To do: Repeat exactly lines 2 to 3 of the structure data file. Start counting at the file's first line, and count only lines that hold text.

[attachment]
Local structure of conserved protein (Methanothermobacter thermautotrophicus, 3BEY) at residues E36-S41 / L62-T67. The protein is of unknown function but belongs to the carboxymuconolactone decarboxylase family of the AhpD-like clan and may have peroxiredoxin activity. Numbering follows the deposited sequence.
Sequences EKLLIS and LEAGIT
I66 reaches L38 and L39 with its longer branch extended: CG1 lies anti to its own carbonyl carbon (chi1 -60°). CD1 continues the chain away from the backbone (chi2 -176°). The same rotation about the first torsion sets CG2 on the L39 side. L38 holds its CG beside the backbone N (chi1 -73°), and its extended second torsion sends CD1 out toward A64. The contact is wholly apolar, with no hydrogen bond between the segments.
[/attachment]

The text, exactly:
Sequences EKLLIS and LEAGIT
I66 reaches L38 and L39 with its longer branch extended: CG1 lies anti to its own carbonyl carbon (chi1 -60°). CD1 continues the chain away from the backbone (chi2 -176°). The same rotation about the first torsion sets CG2 on the L39 side. L38 holds its CG beside the backbone N (chi1 -73°), and its extended second torsion sends CD1 out toward A64. The contact is wholly apolar, with no hydrogen bond between the segments.